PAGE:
Abid Raja’s initiative to bring together politicians, journalists and various people with Muslim background is a step in the right direction. Dialogue is the most effective means through which understanding is promoted and misunderstanding dispelled.
Today’s debate (March 22) at Litteraturhuset was about hatred directed to and from minorities in Norway. The minorities in question are Muslims, Jews and Homosexuals. Interesting issues were raised regarding the burning of hijab, the question of anti-Semitism in Norway and the intolerance against homosexuals.
I should like to ruminate on two issues that I think were left hanging in mid air. The first is the question of freedom of expression. There are two aspects to this question. One is negative and the other positive. On the negative side, a Muslims radical, Muhammed Ali Chisti, was given a platform to air his new Nazi anti-Semitic views, accusing Jews for being responsible for what Hitler did to them. Although a small group in the world they have all the world’s power on their hands, he told us.
My question is, should we give people with such radical views a platform for spreading their hatred against the Jews? In other words, should we give freedom to the enemies of freedom, to those who demand the freedom for themselves so that they can, through their monologues, incite fear and hatred against Jews as a people? Chisti was clearly not interested in dialogue. Neither the content nor the form in which he delivered his speech indicated that he was interested in dispelling anti-Semitic hatred. So how prudent is it to invite him to such gatherings?
On the positive side, most, if not all, of the Muslims who were present in the debate took an alienating distance from his anti-Semitic mania. It clearly brought out into the open that ordinary Muslims are neither radical Islamists nor anti-Semites. They commonly oppose all forms of extremism, which threaten the mutual and peaceful coexistence of all who live and work in Norway. The majority of Muslims show no interest in the perverted discourses of the self-righteous radical individual Muslims. This is an aspect which should be taken note of in our debates about the presence and the status of Islam in Norway.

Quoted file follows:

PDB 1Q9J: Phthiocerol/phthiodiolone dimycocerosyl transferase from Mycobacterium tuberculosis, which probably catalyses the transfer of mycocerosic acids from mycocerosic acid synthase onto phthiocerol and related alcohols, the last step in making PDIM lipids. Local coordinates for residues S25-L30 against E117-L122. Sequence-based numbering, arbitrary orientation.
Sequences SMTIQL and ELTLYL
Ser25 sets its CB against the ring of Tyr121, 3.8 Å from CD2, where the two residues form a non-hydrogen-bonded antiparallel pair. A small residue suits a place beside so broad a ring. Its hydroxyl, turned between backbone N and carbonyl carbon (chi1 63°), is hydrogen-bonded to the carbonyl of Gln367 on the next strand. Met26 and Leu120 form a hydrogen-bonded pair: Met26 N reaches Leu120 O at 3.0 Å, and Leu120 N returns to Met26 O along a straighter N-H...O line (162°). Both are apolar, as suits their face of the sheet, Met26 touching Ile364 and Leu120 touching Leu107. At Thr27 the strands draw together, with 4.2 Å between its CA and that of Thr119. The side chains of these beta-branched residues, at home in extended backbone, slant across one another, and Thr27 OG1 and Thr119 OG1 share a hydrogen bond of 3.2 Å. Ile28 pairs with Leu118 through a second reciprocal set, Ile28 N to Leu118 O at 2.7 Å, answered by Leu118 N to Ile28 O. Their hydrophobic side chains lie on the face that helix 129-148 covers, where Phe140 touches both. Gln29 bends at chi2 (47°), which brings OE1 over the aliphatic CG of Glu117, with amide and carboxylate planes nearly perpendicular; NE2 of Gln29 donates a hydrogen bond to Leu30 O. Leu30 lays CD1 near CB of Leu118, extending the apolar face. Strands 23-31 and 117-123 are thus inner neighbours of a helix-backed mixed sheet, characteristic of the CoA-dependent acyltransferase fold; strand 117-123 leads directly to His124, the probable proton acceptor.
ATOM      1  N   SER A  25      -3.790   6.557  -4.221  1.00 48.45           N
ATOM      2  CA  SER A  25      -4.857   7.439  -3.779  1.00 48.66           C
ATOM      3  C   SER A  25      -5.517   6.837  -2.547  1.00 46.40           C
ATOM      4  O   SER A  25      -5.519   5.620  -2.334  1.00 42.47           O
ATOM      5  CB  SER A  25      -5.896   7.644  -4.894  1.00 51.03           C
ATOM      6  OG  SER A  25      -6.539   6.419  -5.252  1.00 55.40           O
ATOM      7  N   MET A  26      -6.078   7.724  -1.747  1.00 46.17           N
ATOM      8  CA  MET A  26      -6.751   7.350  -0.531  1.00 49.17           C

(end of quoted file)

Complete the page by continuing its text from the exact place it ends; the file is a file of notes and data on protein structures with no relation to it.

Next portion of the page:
The second issue is related to the question of homosexuality. Although several times Muslims repeated that they see a problem with the lack of respect of homosexuals in Muslims milieus they nonetheless went on to defend a position that in Islamic theology homosexuality is a sin. The inconsistency is clear. Islam prohibits homosexuality but Muslims should respect homosexuals.
There are two problems with this view: The first problem is that it treats Islamic theology as if it were absolute and resistant to all change. History, however, does not support this view. Islamic theology is an amalgam of many contradictory positions on every imaginable issue. Orthodox interpretation of homosexuality is not the only available interpretation of Islam. Elevating the orthodox interpretation to the dignity of Islamic dogma ignores all the social-historical and political struggles which contributed to form this interpretation and finally it suppresses other minority interpretations.
The second problem is purely theoretical but with potential practical consequences. Muslims will tolerate homosexuals but they would rather not have them in their midst. The representative of the Salam magazine Mubashir Amin said that homosexuality is a sin the same way that alcohol is. It is not difficult, then, to see the psychological and social pressure that families and communities put on both homosexuals and the alcohol drinkers. Muslims who drink alcohol are severely reprimanded by other Muslims who consider drinking alcohol a big sin. They generally do not serve it at their homes and certainly would not look away if their children, who consume alcohol, brought it home.
There is another crucial distinction regarding the classification and categorization of sins. Some sins clearly are of personal nature. Others involve other people and thus necessarily implicate the notion of human rights. It is important therefore that Muslim clergy and other intellectuals make an effort to change at least some of the premises of the current theology. It is vitally important to bring theology to the level of human rights discourse. Luckily there are Muslims who work incessantly to bring this change about, although their influence in mainstream Islam is still invisible.